If you haven’t heard about Black August, it’s a month that commemorates the Black revolutionaries who dedicated their lives to fighting white supremacy, capitalism, and colonialism. It began in the 1970s during a California prison rebellion to pay tribute to the murder of George Jackson, a revolutionary, author, and Black Panther member. He was killed on August 21, 1971, by prison guards during a rebellion at San Quentin Prison. His brother, Jonathan Jackson, was murdered a year earlier during a mission to liberate the Soledad Brothers on August 7th, 1970.
The important thing about Black August, though, is that it’s rooted in revolution. On Twitter, rapper and poet Noname writes “blk history month is beautiful but unfortunately like all black culture it has been co-opted by neoliberal capitalists and we rarely learn about all the contributions black radicals have made in resistance against this settler colonial nation state.” Like most revolutionary history, indeed it has.
GOOGLE BLACK AUGUST— ? (@noname) July 30, 2020
blk history month is beautiful but unfortunately like all black culture it has been co-opted by neoliberal captialist and we rarely learn about all the contributions black radicals have made in resistance against this settler colonial nation state. we don’t
August is also a marker of historically significant moments in Black history. The Haitian Revolution, Nat Turner’s Rebellion, the Fugitive Slave Law Convention, the formation of the Underground Railroad - as well as the Watts Uprising and the March on Washington - happened in August. More recent events like the Ferguson Uprisings occurred in August and Black revolutionaries like Marcus Garvey and Fred Hampton share August birthdays.
Besides studying the lives and histories of revolution, the act of celebration can be traced back to folks incarcerated by the California prison system. Rachel Herzing states “there was an idea that this could be a time that imprisoned people... could use for reflection, study, and to think about how to strengthen their struggles. During the month, people wouldn’t use radios or television, would fast between sun up and sun down, and practice other measures of self-discipline.”
Many Black folks still maintain this tradition of reflection and sacrifice in a number of ways. The Noname Book Club's “Black August Booklist” has a great selection of works from a number of Black revolutionary writers ranging from Octavia Butler to Assata Shakur. On Twitter, the Movement 4 Black Lives writes “There are many ways to participate, from reading books to hosting a political education event or a book club as a community practice with other Black people. These too, are acts of resistance.”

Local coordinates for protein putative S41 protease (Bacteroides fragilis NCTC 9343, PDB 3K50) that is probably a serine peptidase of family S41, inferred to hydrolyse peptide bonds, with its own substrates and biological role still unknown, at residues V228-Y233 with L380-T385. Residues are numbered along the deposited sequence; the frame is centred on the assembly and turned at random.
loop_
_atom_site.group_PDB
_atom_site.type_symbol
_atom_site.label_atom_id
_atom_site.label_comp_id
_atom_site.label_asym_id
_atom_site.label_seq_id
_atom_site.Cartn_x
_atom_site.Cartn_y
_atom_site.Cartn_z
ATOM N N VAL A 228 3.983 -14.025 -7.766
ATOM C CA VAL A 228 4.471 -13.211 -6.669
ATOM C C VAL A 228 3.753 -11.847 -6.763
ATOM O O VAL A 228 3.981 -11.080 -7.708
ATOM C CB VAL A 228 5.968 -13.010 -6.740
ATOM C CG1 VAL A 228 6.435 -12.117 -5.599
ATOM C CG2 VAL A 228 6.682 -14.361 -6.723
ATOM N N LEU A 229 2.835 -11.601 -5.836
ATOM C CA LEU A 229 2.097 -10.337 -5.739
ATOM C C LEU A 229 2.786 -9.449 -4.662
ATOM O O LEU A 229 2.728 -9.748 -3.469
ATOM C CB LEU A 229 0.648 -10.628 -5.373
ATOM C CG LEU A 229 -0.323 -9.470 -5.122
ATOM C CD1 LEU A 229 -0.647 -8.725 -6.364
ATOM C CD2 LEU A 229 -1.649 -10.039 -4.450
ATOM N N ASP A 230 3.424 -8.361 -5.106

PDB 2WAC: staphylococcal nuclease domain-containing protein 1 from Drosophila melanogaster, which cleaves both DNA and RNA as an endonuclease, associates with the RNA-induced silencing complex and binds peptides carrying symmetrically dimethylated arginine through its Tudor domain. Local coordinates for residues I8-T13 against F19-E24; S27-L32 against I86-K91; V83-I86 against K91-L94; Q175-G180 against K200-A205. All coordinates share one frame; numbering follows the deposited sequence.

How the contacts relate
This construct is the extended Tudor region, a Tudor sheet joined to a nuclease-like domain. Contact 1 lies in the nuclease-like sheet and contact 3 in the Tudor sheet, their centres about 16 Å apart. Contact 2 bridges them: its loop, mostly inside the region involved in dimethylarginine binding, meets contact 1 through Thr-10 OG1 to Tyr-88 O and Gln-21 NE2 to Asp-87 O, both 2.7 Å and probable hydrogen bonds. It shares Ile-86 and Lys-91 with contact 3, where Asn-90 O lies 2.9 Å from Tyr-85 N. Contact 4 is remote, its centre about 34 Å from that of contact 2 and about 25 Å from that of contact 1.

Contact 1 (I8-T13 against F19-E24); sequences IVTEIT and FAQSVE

Join us in collective community action this month. There are many ways to participate, from reading books to hosting a political education event or a book club as a community practice with other Black people. These too, are acts of resistance. Visit https://t.co/QvoHa8CNWq.— Movement 4 Black Lives (@Mvmnt4BlkLives) August 1, 2020
Black Feminist Future and Black Women Radicals will be honoring the Black feminist tradition this month through study, reflection, and community building. They have a practice for each day of the week, ranging from self-care Saturdays to writing a letter of appreciation to a Black political prisoner.
It should go without saying that these events are made by and for Black people, but white folks can stand in solidarity through education, donating money to individuals and organizations, and most importantly, giving up power. And since we should always center Black women and femmes, check out the thread below from Black Women Radicals detailing the events they’re hosting this month!
For #BlackAugust, we are focusing on Black Feminist Political Education. Check out a thread of some of our events [more to be announced]??— Black Women Radicals (@blkwomenradical) August 1, 2020
Tues. August 4th: BWR x @MXGMNational on "Nehanda & Assata: Beyond Symbolism & Hashtags."
Register here: https://t.co/JUtiU4V3Mv pic.twitter.com/7snu419BXc
Story art by Gabriella Shery
Gabriella Shery is an illustrator, graphic designer, and comic artist from Brooklyn, New York. You can find her work on Instagram at @gabshery, or on her website at gabriellashery.com
More from BUST
Grace Weinberg (she/they) is a senior at Simmons University pursuing BAs in English, Women's & Gender Studies, and Spanish in addition to interning at BUST. When she's not reading in bed with her french bulldog, you can find her rollerskating or watching the next feminist horror flick. Follow her on Twitter at @GraceWeinberg6.